As it turns out, not really. Squeals of delight on the day of Yelp's IPO turned into whimpers of disappointment the very next trading day, as share prices plummeted 15%, to $21. Then, the comparisons began: LinkedIn, Pandora, Groupon. Had yet another Internet commodity driven off the IPO cliff?
It's a bit early to say, but those analogies bear fleshing out. LinkedIn
Valuation: A mysterious process
A big problem, it seems, has been the ability to value these Internet companies with any degree of certainty. This leads to all sorts of estimates, of which the highest usually becomes the price at the opening bell. Groupon's value ranged from $10 billion to $30 billion in the run-up to its IPO. Pandora, characterized by Mashable.com as having "never been in the black," seemed to base its opening price on the popularity of LinkedIn's IPO rather than its own profitability.
Which brings us to the question of Yelp's value. Taking a look at the numbers on WebProNews, it is obvious that Yelp is not making money. Last year, the company showed a net loss of $16.9 million, even though revenue was its highest ever, at $83.3 million. Like many websites, Yelp makes money selling advertising. Is there really that much advertising to go around? Perhaps.
So how did Yelp come up with its valuation? A clue may lie in a comment from the president of IPOdesktop.com, who predicted that there would be many people "who don't know valuation metrics" buying stock on opening day. It appears that many investors get caught up in the excitement, realizing a bit later that they probably paid too much for those shares, which later drop in value. Sounds like this happens a lot, doesn't it?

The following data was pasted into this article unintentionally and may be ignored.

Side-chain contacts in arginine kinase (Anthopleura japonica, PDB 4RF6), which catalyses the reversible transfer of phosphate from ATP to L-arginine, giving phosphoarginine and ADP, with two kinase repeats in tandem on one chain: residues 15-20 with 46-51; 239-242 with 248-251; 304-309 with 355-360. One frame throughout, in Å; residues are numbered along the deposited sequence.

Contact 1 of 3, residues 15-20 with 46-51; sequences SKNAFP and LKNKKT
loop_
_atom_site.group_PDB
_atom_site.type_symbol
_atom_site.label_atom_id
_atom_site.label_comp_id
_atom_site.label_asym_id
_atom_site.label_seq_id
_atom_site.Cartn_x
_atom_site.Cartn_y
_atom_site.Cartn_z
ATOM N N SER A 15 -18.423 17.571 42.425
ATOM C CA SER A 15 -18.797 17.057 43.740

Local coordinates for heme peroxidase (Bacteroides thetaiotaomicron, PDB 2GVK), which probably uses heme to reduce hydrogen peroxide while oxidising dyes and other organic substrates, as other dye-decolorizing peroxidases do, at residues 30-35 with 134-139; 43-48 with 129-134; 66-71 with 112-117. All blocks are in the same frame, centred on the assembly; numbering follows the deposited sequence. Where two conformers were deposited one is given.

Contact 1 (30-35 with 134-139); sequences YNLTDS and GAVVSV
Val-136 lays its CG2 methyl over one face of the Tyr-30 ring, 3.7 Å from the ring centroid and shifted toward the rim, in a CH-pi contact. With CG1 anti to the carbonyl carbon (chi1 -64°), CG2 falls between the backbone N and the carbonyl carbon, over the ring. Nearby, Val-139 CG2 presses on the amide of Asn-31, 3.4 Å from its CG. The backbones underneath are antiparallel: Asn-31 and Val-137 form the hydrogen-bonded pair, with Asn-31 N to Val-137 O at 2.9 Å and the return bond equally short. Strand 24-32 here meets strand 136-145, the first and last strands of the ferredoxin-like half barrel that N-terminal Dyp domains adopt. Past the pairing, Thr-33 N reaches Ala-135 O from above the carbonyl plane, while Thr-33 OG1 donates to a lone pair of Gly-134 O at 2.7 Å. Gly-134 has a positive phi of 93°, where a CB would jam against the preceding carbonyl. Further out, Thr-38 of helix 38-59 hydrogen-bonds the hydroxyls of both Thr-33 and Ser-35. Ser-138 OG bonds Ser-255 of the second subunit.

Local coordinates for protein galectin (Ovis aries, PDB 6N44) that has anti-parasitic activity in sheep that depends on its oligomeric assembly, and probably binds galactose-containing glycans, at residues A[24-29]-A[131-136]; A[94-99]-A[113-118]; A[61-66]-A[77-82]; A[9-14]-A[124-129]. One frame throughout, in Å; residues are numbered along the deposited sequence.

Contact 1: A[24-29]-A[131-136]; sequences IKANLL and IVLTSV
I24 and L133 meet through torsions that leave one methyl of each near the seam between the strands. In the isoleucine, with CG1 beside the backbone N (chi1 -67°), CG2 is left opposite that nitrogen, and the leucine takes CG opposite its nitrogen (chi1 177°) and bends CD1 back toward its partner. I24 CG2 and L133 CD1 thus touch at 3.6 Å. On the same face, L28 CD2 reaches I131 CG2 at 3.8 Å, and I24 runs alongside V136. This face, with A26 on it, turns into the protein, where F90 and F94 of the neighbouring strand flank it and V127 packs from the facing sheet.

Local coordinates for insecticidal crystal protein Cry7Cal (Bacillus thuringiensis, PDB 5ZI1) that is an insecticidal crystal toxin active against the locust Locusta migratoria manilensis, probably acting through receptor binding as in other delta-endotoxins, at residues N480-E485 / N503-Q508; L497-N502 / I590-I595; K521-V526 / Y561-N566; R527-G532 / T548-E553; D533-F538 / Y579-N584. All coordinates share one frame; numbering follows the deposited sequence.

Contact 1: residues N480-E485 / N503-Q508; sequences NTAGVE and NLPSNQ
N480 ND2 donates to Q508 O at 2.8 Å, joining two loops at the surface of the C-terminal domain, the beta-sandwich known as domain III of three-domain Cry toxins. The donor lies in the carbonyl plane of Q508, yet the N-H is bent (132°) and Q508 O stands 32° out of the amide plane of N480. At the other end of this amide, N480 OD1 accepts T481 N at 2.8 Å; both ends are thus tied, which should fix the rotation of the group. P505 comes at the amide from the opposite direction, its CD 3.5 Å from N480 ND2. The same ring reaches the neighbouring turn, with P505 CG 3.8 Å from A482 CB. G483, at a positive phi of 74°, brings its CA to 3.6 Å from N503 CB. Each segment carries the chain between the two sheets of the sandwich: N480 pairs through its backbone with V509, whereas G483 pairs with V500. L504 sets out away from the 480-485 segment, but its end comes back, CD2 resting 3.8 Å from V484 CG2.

Sit out opening day
Unfortunately, it doesn't look as if Yelp will regain its shine anytime soon, especially once investors actually take a look at its balance sheet. Another problem is the site's dependence on Google for traffic, much like online game developer Zynga
In general, however, it seems that investors would do themselves a favor by skipping opening day for these Internet-based companies (hint: Facebook) and jump in a day or two later. At that point, there might actually be some bargains.
While the next wave of Internet stocks certainly holds promise, they don't hold a candle to the kind of potential we see in some other tech stocks. To be sure, the mobile revolution is fully under way and it's changing the very face of computing. To help our readers understand the massive trend, The Motley Fool recently compiled a research report titled "3 Hidden Winners of the iPhone, iPad, and Android Revolution." Better yet, we made it free to our readers. If you want to see exactly which stocks we think have the potential to be long-term winners, just click here to access your free copy today.
Fool contributor Amanda Alix owns no shares in the companies mentioned above. Motley Fool newsletter services have recommended buying shares of LinkedIn. Try any of our Foolish newsletter services free for 30 days. We Fools may not all hold the same opinions, but we all believe that considering a diverse range of insights makes us better investors. The Motley Fool has a disclosure policy.